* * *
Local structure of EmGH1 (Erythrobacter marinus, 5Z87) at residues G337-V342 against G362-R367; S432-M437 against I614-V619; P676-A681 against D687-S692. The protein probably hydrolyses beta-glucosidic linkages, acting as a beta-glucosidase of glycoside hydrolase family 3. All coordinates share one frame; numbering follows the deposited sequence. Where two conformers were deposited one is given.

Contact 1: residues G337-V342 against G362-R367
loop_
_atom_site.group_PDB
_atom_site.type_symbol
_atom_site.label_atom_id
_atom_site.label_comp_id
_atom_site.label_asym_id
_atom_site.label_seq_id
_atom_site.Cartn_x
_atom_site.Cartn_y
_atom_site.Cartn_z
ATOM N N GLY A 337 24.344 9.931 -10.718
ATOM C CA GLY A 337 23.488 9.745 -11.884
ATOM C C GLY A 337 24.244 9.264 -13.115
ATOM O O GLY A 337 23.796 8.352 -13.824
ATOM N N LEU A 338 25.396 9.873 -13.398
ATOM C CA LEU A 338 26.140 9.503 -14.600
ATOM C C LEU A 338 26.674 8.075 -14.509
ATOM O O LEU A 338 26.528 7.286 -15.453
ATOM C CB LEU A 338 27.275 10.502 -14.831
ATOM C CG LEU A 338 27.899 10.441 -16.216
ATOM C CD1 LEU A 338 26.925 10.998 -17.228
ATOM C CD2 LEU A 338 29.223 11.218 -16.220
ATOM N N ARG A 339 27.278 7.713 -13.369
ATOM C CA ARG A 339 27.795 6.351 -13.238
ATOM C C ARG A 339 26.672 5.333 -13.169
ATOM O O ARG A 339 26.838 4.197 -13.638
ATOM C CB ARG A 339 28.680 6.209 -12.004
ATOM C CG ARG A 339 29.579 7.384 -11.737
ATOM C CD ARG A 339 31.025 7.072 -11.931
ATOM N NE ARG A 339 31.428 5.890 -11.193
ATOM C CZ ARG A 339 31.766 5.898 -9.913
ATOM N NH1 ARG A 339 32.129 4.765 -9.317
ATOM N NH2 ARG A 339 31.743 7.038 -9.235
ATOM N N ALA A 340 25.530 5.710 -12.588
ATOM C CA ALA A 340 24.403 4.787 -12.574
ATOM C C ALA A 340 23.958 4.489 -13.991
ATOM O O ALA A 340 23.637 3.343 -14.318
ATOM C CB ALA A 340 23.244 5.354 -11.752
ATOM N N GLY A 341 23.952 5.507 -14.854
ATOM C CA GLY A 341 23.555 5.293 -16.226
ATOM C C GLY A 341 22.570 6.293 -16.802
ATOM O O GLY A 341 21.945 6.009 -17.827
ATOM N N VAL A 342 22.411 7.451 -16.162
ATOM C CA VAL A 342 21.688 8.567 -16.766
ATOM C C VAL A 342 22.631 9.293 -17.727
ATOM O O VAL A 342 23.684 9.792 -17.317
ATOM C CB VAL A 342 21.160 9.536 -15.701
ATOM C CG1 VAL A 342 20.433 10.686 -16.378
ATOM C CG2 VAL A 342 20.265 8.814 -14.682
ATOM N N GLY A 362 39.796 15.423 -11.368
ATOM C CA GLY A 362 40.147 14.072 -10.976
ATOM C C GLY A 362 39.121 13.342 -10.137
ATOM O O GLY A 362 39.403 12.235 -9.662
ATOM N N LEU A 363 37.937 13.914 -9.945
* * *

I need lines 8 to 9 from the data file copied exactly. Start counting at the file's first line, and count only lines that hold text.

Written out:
_atom_site.label_asym_id
_atom_site.label_seq_id